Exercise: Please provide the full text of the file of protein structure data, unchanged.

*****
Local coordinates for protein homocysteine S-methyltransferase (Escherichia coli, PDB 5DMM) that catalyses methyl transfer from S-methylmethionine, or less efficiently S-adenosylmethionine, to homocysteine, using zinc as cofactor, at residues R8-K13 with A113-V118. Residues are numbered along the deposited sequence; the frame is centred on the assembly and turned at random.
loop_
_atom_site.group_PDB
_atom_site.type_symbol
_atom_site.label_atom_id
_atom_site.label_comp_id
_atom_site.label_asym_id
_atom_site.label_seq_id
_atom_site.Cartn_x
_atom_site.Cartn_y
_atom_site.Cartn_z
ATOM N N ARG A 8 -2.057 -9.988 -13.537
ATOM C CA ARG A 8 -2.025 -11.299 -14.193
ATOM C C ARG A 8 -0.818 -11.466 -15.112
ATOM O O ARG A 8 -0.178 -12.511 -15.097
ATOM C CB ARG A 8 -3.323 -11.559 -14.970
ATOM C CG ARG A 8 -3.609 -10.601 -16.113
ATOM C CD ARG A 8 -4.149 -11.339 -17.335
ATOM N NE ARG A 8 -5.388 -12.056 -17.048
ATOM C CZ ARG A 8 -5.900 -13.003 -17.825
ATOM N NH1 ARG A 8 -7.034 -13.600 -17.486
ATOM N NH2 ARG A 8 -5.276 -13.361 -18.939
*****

Local coordinates for protein homocysteine S-methyltransferase (Escherichia coli, PDB 5DMM) that catalyses methyl transfer from S-methylmethionine, or less efficiently S-adenosylmethionine, to homocysteine, using zinc as cofactor, at residues R8-K13 with A113-V118. Residues are numbered along the deposited sequence; the frame is centred on the assembly and turned at random.
loop_
_atom_site.group_PDB
_atom_site.type_symbol
_atom_site.label_atom_id
_atom_site.label_comp_id
_atom_site.label_asym_id
_atom_site.label_seq_id
_atom_site.Cartn_x
_atom_site.Cartn_y
_atom_site.Cartn_z
ATOM N N ARG A 8 -2.057 -9.988 -13.537
ATOM C CA ARG A 8 -2.025 -11.299 -14.193
ATOM C C ARG A 8 -0.818 -11.466 -15.112
ATOM O O ARG A 8 -0.178 -12.511 -15.097
ATOM C CB ARG A 8 -3.323 -11.559 -14.970
ATOM C CG ARG A 8 -3.609 -10.601 -16.113
ATOM C CD ARG A 8 -4.149 -11.339 -17.335
ATOM N NE ARG A 8 -5.388 -12.056 -17.048
ATOM C CZ ARG A 8 -5.900 -13.003 -17.825
ATOM N NH1 ARG A 8 -7.034 -13.600 -17.486
ATOM N NH2 ARG A 8 -5.276 -13.361 -18.939